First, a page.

Lin-Manuel Miranda is Getting Lyrical About John Bolton’s Book Title

Lin-Manuel Miranda is getting political…

The 40-year-old Puerto Rican star and Hamilton creator has weighed in on John Bolton’s lift of a lyric from his Tony Award-winning musical for use as the title of his memoir The Room Where It Happened.

Lin-Manuel Miranda

Since the former national security adviser announced the title last year, Hamiltonfans have taken notice of the reference to the musical’s song “The Room Where It Happens.” 

Earlier this year, the show’s producer, Jeffrey Seller, told a California newspaper, “I don’t even know how to describe it; it’s just strange.”

And now Miranda has just chimed it… by adding a lyric to another Hamilton number, “Who Lives, Who Dies, Who Tells Your Story.” 

He tweeted – with the additions in brackets – today:

Let me tell you what I wish I’d known
When I was young and dreamed of glory
You have no control
Who lives, who dies, who [borrows your song title to write a cash-in book when they could have testified before Congress]
tells your story…

Bolton’s book is set for release on June 23, and while his portrait of President Donald Trump is far from flattering, Miranda calls him out for not stepping up and testifying before Congress during the impeachment hearings.

Seizing the moment, Miranda provides a link in his tweet to Fair Fight, an advocate for fair elections in Georgia. Miranda’s link opens to a page that says, “Sign up to volunteer and help us build a more inclusive Georgia, where every vote is counted and every voice is heard.”

Julián Castro Launches “People First Future” Political Action Committee

Julián Castro is helping the progressives…

The 45-year-old Mexican American politician and former member of President Barack Obama‘s cabinet, has launched a new political action committee aimed at supporting progressive down-ballot candidates who he believes are “prioritizing people, rather than special interests.”

Julian Castro

Castro, the former secretary of Housing and Urban Development and presidential candidate in 2020, plans to use the group — called “People First Future” — to “identify and support candidates up and down the ballot,” according to a press release from the newly formed organization.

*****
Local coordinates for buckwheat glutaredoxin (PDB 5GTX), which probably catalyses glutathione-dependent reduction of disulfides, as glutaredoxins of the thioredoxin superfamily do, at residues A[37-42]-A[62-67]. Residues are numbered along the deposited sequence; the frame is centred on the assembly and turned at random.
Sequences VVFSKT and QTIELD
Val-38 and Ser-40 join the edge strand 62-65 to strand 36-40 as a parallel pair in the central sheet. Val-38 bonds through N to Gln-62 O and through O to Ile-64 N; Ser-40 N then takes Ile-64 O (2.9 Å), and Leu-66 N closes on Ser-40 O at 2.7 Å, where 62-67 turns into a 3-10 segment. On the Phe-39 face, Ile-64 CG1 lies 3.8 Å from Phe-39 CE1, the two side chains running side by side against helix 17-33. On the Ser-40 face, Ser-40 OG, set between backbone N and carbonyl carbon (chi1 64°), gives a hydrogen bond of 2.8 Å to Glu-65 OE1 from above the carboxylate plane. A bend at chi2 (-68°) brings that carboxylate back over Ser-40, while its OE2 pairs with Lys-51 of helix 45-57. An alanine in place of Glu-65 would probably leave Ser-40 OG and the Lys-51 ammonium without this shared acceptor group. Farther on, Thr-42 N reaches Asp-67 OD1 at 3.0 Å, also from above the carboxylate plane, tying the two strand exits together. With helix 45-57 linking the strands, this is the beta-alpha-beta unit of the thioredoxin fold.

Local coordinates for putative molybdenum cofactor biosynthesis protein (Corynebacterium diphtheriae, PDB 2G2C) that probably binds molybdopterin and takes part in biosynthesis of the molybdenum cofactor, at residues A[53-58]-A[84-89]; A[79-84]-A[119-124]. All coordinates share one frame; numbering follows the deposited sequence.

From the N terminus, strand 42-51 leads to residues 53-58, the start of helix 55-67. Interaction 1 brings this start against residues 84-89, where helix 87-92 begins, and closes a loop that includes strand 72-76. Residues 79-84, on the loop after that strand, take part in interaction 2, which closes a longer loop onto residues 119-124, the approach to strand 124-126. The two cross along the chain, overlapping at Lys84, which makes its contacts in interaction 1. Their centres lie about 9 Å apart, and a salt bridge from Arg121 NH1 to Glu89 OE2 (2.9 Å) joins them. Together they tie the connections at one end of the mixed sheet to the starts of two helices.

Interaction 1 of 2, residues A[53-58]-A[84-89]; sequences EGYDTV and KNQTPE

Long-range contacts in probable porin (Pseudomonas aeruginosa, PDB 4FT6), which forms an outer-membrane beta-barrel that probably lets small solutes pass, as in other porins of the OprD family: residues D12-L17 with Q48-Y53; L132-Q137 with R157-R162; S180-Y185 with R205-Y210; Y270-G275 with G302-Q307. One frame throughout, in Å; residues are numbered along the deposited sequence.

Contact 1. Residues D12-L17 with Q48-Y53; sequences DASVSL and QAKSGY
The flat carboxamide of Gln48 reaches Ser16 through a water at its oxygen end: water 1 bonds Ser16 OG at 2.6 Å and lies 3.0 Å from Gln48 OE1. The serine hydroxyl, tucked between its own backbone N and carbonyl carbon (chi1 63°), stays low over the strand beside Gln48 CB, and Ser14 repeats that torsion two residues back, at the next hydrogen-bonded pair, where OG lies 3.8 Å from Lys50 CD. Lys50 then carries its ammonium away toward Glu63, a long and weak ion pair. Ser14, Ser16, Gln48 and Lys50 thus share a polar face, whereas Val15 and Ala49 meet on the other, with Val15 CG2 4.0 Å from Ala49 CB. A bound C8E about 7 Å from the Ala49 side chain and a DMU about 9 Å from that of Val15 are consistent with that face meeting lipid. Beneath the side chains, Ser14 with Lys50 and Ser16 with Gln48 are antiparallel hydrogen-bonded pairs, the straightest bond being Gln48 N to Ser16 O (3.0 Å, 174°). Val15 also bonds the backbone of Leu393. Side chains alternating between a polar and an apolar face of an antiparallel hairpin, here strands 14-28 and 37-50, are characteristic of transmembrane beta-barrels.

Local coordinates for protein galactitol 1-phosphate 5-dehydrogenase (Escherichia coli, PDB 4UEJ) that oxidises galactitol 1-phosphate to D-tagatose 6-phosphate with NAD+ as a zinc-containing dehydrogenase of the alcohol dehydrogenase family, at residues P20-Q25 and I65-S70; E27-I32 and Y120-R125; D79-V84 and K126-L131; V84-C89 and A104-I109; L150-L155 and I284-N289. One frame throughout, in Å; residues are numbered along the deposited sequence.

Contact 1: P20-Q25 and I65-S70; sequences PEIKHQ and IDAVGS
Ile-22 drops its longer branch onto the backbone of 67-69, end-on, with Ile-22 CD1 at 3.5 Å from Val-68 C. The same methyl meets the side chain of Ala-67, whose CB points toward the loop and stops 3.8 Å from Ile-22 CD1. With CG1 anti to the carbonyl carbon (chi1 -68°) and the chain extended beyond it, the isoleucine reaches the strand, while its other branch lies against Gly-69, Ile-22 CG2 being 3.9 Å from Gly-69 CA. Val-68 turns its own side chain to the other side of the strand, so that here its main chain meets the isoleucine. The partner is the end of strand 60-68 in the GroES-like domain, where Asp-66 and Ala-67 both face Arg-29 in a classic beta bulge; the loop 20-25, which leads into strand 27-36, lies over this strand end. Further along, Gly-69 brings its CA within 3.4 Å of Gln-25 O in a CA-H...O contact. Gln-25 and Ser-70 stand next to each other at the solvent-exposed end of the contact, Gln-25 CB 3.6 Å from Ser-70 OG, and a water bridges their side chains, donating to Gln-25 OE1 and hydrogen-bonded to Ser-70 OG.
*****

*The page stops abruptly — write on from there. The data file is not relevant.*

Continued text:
The group also made their first endorsement on Thursday, backing 12 candidates running for U.S. Congress, including seven running in Castro’s native Texas and others in races Democrats hope to be competitive in come November.

“It’s never been more important to elect leaders in our statehouses, governor’s offices, school boards, and halls of Congress who will stand up for the most vulnerable Americans,” said Castro said in a statement. “While hardworking families struggle to pay rent, get good health care, or send their kids to decent schools, well-connected and deep-pocketed special interests get their way.”

The group plans to not only provide financial support to candidates to help beef up the bench of progressive Democrats, but also mobilize progressives across the country to support those candidates.

Castro’s list of endorsements includes his brother, Joaquin Castro, who is running for reelection in Texas’s 20th Congressional District, and Gina Ortiz Jones, who is running for the second straight cycle in Texas’s 23rd Congressional District. 

Castro’s Texas endorsements also include Wendy Davis in Texas’s 21st Congressional District; Candace Valenzuela in Texas’s 24th Congressional District; Julie Oliver in Texas’s 25th Congressional District; Sima Ladjevardian in Texas’s 2nd Congressional District; and Sri Preston Kulkarni in Texas’s 22nd Congressional District.

The former presidential candidate has also endorsed Lucy McBath, a congresswoman who first won Georgia’s 6th Congressional District in 2018; J.D. Scholten, an Iowa Democrat challenging controversial Rep. Steve King in the state’s 4th Congressional District for the second straight cycle and Mondaire Jones, a Democrat running in New York’s 17th Congressional District. Castro has also endorsed Marie Newman, the Illinois Democrat who unseated an incumbent in the state’s congressional district earlier this year, and Lauren Underwood, another Illinois Democrat who won her suburban Chicago seat for the first time in 2018.

The former cabinet secretary has begun to layout his post-campaign plans in recent weeks and just announced he was joining Voto Latino, a large political organization focused on registering and mobilizing Latino voters, as an adviser with the goal of registering one million Latino voters before November’s general election.

Castro ran for president for nearly a year, announcing his bid in January 2019 and dropping out in January 2020 after failing to garner needed support in either early states or nationally. The former cabinet secretary, though, did win goodwill from progressive operatives and voters during the campaign.